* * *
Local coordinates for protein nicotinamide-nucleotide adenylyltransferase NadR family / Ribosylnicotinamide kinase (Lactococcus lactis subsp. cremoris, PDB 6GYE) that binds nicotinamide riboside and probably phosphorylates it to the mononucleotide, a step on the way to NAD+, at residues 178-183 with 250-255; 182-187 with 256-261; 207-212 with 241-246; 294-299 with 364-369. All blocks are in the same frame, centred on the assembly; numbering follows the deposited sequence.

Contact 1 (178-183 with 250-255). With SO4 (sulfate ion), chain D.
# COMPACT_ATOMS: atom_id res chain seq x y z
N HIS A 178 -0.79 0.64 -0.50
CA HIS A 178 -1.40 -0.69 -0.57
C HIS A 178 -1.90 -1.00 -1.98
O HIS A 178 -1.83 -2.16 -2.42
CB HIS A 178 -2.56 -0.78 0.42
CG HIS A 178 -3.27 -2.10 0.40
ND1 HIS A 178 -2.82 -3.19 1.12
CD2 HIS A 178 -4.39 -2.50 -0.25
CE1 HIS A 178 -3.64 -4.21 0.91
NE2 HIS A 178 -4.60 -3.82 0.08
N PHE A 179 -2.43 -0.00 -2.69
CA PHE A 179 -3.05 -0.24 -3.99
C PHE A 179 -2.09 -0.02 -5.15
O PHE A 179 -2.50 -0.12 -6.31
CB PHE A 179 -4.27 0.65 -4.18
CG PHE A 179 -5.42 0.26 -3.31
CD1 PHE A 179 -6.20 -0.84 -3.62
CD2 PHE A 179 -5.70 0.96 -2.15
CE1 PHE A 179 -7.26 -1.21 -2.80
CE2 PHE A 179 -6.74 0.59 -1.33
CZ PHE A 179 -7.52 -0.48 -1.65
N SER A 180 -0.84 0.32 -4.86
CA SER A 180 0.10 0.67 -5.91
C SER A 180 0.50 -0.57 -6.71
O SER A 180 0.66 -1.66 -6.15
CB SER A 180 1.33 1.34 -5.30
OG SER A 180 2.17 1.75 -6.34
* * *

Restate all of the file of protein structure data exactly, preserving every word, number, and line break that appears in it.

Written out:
Local coordinates for protein nicotinamide-nucleotide adenylyltransferase NadR family / Ribosylnicotinamide kinase (Lactococcus lactis subsp. cremoris, PDB 6GYE) that binds nicotinamide riboside and probably phosphorylates it to the mononucleotide, a step on the way to NAD+, at residues 178-183 with 250-255; 182-187 with 256-261; 207-212 with 241-246; 294-299 with 364-369. All blocks are in the same frame, centred on the assembly; numbering follows the deposited sequence.

Contact 1 (178-183 with 250-255). With SO4 (sulfate ion), chain D.
# COMPACT_ATOMS: atom_id res chain seq x y z
N HIS A 178 -0.79 0.64 -0.50
CA HIS A 178 -1.40 -0.69 -0.57
C HIS A 178 -1.90 -1.00 -1.98
O HIS A 178 -1.83 -2.16 -2.42
CB HIS A 178 -2.56 -0.78 0.42
CG HIS A 178 -3.27 -2.10 0.40
ND1 HIS A 178 -2.82 -3.19 1.12
CD2 HIS A 178 -4.39 -2.50 -0.25
CE1 HIS A 178 -3.64 -4.21 0.91
NE2 HIS A 178 -4.60 -3.82 0.08
N PHE A 179 -2.43 -0.00 -2.69
CA PHE A 179 -3.05 -0.24 -3.99
C PHE A 179 -2.09 -0.02 -5.15
O PHE A 179 -2.50 -0.12 -6.31
CB PHE A 179 -4.27 0.65 -4.18
CG PHE A 179 -5.42 0.26 -3.31
CD1 PHE A 179 -6.20 -0.84 -3.62
CD2 PHE A 179 -5.70 0.96 -2.15
CE1 PHE A 179 -7.26 -1.21 -2.80
CE2 PHE A 179 -6.74 0.59 -1.33
CZ PHE A 179 -7.52 -0.48 -1.65
N SER A 180 -0.84 0.32 -4.86
CA SER A 180 0.10 0.67 -5.91
C SER A 180 0.50 -0.57 -6.71
O SER A 180 0.66 -1.66 -6.15
CB SER A 180 1.33 1.34 -5.30
OG SER A 180 2.17 1.75 -6.34